Positive Psychology as a Scientific Movement

By Jonathan Simmons.

Published by The International Journal of Science in Society

Format Price
Article: Print $US10.00
Article: Electronic $US5.00

Psychology has always been vulnerable to fads, producing its share of psychological movements and therapeutic cults that blur the borderline between science and non-science. It is important for sociologists and other scholars who study the social life of scientists and intellectuals to engage with the content of ideas and to take conflicts about scientific legitimacy seriously. This research examines a debate regarding scientific legitimacy in a qualitative case study informed by Frickel and Gross’s general theory of scientific/intellectual movements. The focus will be positive psychology’s emergence at the end of the last decade and its failure to persuade the wider psychology community of its necessity due to its use of culturally embedded concepts and aggressive framing strategies. Understanding how positive psychology works to establish itself as value-free, objective science, while desiring to be perceived as relevant to the public contributes to discussions about framing and boundaries in science.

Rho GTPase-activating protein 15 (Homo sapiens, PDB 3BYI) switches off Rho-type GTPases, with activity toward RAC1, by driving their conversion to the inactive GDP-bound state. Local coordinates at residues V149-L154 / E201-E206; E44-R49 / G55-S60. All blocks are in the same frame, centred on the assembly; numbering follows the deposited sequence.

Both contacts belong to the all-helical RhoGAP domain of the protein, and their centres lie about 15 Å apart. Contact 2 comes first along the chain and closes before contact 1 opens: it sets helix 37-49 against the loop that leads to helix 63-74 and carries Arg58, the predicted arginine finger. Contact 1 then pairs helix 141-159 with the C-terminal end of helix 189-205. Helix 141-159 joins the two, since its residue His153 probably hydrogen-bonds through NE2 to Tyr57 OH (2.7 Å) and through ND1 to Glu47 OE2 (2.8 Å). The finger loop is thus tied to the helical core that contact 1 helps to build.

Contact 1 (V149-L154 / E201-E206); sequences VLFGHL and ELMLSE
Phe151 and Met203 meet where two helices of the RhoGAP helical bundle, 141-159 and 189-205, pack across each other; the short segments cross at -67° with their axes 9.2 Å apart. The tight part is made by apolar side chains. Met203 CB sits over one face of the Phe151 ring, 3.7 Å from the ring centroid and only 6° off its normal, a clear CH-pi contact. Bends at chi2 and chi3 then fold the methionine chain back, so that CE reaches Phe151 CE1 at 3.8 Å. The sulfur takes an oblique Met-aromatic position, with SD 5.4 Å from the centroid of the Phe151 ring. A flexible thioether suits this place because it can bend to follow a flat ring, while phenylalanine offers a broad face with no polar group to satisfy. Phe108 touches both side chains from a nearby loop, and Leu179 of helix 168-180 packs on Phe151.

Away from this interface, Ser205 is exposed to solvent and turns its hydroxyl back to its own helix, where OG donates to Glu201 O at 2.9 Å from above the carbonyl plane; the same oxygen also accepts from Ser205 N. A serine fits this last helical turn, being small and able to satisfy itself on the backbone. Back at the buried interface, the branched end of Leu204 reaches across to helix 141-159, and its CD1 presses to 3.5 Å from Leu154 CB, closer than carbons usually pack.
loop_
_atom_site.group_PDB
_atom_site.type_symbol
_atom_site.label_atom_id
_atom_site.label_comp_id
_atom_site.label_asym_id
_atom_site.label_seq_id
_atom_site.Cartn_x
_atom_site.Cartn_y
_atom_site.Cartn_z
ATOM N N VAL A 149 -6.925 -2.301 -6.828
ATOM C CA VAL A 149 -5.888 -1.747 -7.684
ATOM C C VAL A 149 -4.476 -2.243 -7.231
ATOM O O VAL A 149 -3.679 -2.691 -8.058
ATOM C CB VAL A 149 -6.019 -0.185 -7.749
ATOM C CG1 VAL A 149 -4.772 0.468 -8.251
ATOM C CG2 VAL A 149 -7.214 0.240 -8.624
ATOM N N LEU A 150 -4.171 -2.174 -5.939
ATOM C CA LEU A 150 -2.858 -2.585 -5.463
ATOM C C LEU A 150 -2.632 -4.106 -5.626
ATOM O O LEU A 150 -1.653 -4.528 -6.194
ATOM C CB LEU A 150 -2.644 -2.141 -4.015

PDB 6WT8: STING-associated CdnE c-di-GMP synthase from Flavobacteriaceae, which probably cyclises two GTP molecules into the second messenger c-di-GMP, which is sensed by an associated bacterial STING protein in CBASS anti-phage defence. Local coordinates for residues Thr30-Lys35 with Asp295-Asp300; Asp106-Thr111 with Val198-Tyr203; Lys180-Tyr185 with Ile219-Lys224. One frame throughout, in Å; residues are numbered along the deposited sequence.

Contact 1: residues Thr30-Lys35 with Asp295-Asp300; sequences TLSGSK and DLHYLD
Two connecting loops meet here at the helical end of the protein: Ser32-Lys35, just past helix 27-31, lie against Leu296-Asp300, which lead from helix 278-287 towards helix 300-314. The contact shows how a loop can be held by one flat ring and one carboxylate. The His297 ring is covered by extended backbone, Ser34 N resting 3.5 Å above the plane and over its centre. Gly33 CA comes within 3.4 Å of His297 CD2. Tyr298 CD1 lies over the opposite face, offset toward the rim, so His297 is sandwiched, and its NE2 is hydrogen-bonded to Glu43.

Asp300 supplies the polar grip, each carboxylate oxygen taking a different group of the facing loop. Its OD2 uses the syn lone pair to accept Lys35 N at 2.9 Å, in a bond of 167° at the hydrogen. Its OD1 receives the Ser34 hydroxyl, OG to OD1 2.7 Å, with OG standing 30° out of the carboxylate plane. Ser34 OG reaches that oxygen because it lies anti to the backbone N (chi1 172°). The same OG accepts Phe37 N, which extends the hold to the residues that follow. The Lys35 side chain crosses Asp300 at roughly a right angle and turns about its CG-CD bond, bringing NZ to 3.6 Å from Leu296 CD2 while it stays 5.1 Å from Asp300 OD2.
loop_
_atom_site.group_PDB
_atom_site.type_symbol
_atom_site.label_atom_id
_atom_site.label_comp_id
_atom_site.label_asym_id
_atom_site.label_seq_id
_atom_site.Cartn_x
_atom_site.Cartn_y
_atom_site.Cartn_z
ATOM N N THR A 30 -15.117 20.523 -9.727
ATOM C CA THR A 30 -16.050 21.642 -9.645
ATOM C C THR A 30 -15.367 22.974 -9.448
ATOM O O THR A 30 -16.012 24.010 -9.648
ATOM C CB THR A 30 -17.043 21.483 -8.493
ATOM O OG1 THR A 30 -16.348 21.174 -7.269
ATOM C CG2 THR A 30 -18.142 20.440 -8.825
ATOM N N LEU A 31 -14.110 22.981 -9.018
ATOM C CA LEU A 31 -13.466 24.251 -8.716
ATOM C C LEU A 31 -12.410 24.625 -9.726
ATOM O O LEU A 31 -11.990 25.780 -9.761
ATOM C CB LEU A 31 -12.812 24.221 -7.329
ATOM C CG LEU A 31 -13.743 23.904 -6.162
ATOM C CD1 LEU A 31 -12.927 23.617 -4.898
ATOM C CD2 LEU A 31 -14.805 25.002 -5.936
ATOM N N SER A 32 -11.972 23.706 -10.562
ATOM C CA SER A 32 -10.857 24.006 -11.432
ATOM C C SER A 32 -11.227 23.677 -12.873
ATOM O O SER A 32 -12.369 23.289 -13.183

Keywords: Science, Knowledge, Controversy

The International Journal of Science in Society, Volume 4, Issue 1, pp.43-52. Article: Print (Spiral Bound). Article: Electronic (PDF File; 184.078KB).

Jonathan Simmons

PhD Student, Sociology, University of Alberta, Edmonton, Alberta, Canada

Jonathan Simmons is a Sociology PhD student at the University of Alberta. His doctoral research involves an investigation of the value-system embraced by members of the skeptical movement and how appeals to science constitute lifestyle actions. Some of his other interests include lifestyle movements, the sociology of religion and secular studies, and the advancement of the public understanding of science and technology.